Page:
PATRICK FREYNE IS best known as a journalist, but scratch the surface of his life and you’ll find lots of unexpected stories lurking. 

Think camping on wasteland with his equally hapless mates in Bremen; working in an anarcho-syndicalist pirate radio station; jumping out of a plane while believing it will lead to his death; or touring with his band in a decommissioned hearse.

The Dublin-based, Kildare-raised writer is well-known for his humorous yet scalpel-sharp takedowns of Irish popular culture (or “taking the piss out of telly” as he puts it) in his TV reviews for the Irish Times, as well as his considered handling of difficult subjects in his socially-driven features.

But for his debut collection of essays – titled OK, Let’s Do Your Stupid Idea – Freyne turns the spotlight on himself. Those expecting to leaf through a book of his witty thoughts about Dermot Bannon’s cultural power or the filthiness of Mary Berry’s cakes, though, are going to have their presumptions about the breadth of his work dashed.

While Freyne thankfully retains his trademark humour (and there are quite a number of genuine laugh-out-loud moments in the book, which often tend to involve his friend ‘Corncrake’), he has also written sensitively and honestly about some of the tougher experiences that life throws at us.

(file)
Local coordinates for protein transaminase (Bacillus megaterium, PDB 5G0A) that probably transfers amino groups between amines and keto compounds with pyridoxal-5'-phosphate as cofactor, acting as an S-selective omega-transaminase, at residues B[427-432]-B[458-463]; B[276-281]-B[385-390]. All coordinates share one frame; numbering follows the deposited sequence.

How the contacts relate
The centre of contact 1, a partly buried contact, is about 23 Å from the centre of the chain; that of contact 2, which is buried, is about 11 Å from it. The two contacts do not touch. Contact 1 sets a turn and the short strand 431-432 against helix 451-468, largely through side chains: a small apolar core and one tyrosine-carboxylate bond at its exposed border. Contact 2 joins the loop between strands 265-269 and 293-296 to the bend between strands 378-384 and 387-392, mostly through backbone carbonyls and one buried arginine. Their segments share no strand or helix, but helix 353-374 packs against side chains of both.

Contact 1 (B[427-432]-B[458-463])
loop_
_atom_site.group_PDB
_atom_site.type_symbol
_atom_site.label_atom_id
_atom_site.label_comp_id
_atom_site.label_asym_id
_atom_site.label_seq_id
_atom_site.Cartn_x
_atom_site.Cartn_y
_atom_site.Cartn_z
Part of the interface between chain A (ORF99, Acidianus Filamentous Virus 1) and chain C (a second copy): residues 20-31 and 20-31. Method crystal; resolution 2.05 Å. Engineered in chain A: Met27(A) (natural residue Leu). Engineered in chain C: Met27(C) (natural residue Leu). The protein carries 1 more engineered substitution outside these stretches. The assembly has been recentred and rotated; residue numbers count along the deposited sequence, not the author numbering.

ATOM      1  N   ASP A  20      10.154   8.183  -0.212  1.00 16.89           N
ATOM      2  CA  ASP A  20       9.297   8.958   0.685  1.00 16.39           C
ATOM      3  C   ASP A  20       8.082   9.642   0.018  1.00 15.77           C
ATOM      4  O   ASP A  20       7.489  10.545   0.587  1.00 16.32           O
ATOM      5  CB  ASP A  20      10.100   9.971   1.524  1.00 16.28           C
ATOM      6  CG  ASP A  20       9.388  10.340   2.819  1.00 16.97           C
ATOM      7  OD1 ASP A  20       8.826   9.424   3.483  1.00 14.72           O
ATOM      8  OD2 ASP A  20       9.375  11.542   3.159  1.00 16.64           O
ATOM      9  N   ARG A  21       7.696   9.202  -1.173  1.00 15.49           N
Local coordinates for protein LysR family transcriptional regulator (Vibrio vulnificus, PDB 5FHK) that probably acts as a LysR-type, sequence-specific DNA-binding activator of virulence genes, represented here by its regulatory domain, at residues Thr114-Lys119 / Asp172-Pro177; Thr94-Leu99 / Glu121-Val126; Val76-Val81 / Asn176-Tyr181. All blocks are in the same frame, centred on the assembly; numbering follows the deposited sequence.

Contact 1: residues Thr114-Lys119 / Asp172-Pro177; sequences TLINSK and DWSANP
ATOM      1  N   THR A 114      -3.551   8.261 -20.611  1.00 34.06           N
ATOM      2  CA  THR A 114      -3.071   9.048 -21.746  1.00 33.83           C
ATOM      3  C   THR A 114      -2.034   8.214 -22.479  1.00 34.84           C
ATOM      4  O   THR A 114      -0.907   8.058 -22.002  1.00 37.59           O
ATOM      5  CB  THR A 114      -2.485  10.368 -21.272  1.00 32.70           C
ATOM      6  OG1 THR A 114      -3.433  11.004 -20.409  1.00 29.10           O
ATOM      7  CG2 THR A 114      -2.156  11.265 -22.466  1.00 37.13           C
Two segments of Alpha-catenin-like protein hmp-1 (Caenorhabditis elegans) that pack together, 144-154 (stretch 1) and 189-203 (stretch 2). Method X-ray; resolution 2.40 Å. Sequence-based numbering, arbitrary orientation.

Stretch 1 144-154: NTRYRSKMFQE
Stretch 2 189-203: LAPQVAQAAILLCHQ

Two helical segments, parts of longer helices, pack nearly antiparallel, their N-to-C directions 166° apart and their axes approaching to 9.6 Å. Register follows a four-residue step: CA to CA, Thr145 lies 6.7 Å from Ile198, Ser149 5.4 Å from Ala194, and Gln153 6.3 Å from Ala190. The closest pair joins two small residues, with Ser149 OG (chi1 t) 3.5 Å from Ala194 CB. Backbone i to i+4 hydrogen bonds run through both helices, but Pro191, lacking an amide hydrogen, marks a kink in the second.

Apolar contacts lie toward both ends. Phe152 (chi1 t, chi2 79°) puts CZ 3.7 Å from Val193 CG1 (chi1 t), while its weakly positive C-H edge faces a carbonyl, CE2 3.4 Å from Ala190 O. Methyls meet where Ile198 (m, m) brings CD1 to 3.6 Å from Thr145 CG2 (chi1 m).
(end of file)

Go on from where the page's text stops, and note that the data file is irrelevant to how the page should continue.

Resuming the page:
There’s his time as a care worker, where he comes to realisations about how caring – and being cared for – can push people to their limits. There’s his writing about his family, where you sense his respect for his elders and his familial history. Then there are two of the standout essays in the collection, one of which (‘Brain Fever’) depicts his various mental health experiences including hypochondria and OCD, and ‘Something Else’, where he writes about how he and his wife, who is also a writer, do not have children.

Though the past decade has thankfully seen a shift in the dynamics around how men write about their own mental health, the topic of children is something that’s typically seen as a ‘woman’s subject’. But that’s not a binary that Freyne adheres to, thankfully.

Freyne doesn’t write to pretend that he’s the only man who’s had certain experiences. It’s clear that he’s writing solely from his own perspective, and that there are places he’s not willing to bring us. He’ll bare his soul only as far he wants to, which in an age of often over-sharing feels like a generous thing to do both for himself and his readers. 

Published book:

OK Let’s Do Your Stupid Ideas2020